My gender identity sits in the space between the curved line and the finite dot of a question mark. In this gap between things that are written and things that are known is where I live.
I didn’t come out as a person who exists in the blank in-between space until very recently, though I’ve known this is who I am for a long time. Judaism is a tradition that values the written word. We ritually read, debate, argue over and analyze texts written in holy ink. I was afraid there was no place for someone like me in a tradition that values the written and the known.
But in college I was lucky enough to find myself among a group of Jews who also inhabited the in-between. They knew that to be Jewish is to be constantly evolving. They understood that LGBTQ+ people too are made b’tzelem Elohim, in the image of G!d. The members of this community didn’t just comprehend these ideals intellectually but they embodied them in their lives. Their Judaism was colorful and unconventional, yet full of meaning and intentionality. My queer Jewish community taught me that I can be all parts of myself at once, without contradiction.
And so, early in my sophomore year of college, when I came out as nonbinary, I felt I needed this connection in writing, and I felt the need to create a sacred moment for myself. In a culminating moment of my ongoing journey, the rabbi on my campus—Rabbi Nikki DeBlosi—and I together wrote a Tekes Maavar, a ceremony of transition. On the 28th of Sivan in 5780 on the Jewish calendar, surrounded by loved ones and members of my Jewish community, I ritually changed my name to one that is more gender-affirming.
The Tekes Maavar was one of the most beautiful moments of my life. It took place during Havdalah, which marks the shift between Shabbat and the week. The ceremony honoring my in-between took place at an in-between time.
My memory of the evening is hazy, but I know that every second of the ritual seemed more meaningful than the last. As I tried to describe this to a mentor of mine, a rabbinical student, she told me that feelings are sometimes meant to be just felt, and not labeled.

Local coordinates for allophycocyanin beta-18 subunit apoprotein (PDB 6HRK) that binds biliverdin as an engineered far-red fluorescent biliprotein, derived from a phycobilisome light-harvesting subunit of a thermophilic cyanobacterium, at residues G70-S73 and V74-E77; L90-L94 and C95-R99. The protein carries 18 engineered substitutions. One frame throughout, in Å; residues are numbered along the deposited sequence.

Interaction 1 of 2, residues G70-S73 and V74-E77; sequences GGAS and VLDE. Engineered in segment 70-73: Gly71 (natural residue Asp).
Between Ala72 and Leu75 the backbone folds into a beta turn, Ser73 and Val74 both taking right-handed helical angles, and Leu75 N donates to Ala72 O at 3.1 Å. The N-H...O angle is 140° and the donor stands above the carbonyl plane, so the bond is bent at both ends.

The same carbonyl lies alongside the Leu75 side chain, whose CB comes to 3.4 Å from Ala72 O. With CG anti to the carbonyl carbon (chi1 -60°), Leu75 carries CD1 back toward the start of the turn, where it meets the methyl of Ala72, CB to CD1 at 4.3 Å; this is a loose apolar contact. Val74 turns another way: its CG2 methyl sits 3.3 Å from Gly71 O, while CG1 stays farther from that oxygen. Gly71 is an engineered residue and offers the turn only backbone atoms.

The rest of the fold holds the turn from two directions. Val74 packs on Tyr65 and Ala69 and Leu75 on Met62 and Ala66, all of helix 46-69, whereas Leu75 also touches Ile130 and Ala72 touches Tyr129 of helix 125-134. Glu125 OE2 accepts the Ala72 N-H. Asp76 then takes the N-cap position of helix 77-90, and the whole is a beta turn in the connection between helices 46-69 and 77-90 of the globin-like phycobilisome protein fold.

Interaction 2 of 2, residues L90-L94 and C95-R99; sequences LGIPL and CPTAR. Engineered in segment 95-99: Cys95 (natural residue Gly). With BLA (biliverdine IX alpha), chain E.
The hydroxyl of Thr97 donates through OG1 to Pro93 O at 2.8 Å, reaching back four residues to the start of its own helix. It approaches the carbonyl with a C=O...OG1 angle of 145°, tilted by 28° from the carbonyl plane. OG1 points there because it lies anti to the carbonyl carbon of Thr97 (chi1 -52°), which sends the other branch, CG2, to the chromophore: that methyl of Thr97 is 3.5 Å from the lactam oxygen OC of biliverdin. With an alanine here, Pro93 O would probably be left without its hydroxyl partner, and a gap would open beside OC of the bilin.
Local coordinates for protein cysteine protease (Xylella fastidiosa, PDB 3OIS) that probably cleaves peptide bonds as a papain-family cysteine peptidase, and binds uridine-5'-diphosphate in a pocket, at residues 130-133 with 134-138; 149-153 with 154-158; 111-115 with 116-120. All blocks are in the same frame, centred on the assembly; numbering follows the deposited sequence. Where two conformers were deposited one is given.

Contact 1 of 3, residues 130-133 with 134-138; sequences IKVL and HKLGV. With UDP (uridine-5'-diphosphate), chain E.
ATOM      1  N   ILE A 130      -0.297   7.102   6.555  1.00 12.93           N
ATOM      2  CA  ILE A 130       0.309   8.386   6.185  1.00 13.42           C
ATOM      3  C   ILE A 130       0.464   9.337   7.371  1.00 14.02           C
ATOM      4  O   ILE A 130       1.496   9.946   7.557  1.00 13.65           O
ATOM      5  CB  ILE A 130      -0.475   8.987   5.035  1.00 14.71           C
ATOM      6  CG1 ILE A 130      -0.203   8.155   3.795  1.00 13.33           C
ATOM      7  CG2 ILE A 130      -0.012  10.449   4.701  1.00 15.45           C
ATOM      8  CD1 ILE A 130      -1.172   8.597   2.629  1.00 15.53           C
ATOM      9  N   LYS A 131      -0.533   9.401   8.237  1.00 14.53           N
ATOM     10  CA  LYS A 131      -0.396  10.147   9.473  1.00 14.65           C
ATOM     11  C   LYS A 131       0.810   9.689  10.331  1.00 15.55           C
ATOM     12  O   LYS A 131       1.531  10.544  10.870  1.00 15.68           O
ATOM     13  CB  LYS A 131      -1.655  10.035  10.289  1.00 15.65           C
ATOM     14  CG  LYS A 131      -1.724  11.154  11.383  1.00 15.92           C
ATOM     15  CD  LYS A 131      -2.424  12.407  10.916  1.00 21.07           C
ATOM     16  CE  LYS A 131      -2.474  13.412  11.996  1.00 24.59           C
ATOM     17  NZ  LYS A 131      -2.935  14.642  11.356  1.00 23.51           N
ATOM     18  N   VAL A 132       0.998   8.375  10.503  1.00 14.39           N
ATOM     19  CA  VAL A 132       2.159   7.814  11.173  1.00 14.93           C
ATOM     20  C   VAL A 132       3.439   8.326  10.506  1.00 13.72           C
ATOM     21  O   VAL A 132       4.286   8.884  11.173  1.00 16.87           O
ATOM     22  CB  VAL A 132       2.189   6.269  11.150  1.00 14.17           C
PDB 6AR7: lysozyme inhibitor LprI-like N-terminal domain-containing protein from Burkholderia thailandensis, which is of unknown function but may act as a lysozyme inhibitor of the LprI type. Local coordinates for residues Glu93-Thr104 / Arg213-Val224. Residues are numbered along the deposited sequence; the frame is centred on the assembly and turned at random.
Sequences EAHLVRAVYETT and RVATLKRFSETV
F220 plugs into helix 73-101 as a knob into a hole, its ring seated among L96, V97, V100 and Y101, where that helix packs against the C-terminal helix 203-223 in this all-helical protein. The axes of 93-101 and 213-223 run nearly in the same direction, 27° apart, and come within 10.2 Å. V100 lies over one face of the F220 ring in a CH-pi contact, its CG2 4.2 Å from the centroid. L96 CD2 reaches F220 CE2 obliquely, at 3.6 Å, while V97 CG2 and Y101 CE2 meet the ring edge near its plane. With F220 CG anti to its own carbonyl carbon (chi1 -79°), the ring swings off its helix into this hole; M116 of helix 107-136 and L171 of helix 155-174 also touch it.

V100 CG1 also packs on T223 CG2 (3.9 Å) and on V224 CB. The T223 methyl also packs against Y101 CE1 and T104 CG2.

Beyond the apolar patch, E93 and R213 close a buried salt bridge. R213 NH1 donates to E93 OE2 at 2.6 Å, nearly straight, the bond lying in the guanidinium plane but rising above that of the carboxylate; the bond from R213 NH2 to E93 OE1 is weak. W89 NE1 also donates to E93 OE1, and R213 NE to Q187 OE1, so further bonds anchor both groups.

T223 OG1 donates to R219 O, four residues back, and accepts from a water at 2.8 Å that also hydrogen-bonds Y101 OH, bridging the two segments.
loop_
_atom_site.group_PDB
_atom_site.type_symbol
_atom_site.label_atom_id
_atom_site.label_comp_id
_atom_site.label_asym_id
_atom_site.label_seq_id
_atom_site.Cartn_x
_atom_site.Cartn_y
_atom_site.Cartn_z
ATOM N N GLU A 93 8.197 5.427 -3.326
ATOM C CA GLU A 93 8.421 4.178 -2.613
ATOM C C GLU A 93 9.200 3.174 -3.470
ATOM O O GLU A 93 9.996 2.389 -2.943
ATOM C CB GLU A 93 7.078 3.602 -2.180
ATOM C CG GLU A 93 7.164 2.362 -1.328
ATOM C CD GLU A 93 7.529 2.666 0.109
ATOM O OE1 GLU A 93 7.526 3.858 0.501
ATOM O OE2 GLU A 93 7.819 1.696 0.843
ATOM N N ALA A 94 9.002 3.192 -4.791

On that evening, I stood in front of loved ones and shared the story behind my chosen name. And though usually I love public speaking, my hands shook in anticipation.
I remember that the room felt especially warm, packed with people, and filled with love. The ceremony included a moment to acknowledge periods of transition for all in attendance. One person excitedly told us they were graduating soon. Another smiled as she said she was planning to convert. Others continued to share, and we held these moments of joy, emotion, and apprehension together. Collectively, we recited the Hebrew blessing over a rainbow: my university’s Jewish community had taught me that rainbow people are deserving of celebration.
The final few minutes of the Tekes Maavar are the most vivid in my memory. As the ritual drew to a close, I started sweating nervously. Rabbi Nikki wrapped me in her tallit, her prayer shawl, and I closed my eyes. She carefully recited the priestly blessing (considered one of the oldest and most powerful blessings in Jewish tradition) and I looked up into the faces of the people in my community. I beamed widely as she declared to me and the world that I was officially Noa. I finally felt like me.
Jewish texts usually think of holiness as a moment of distinction, of separation. We ritually separate childhood from adulthood, Shabbat from the week, one year from the next. I’ve come to think that there is something especially holy in the distinct uniqueness of the in-between. I felt holiness in that room on that Saturday evening. I try to feel it every day, with every breath as I live in this new name.
My new name, the name I have chosen for myself, means movement in Hebrew. With this, I hope to be reminded to be unafraid of change and growth. I hope to show others that yes, the in-between space can be scary, but the sweetness of authenticity is worth the struggle.
It has taken me a long time, but I know now that I am not a mistake. I believe the Universe doesn’t make mistakes. If we didn’t have space between letters, the page would be entirely dark. I am not merely allowed on the pages of the history of my people. I am a necessary component.
Noa Baron (they/them) is currently an undergraduate student at New York University studying Hebrew and Judaic Studies and Public Policy. They are passionate about activism and Judaism, and they dream about someday becoming a rabbi.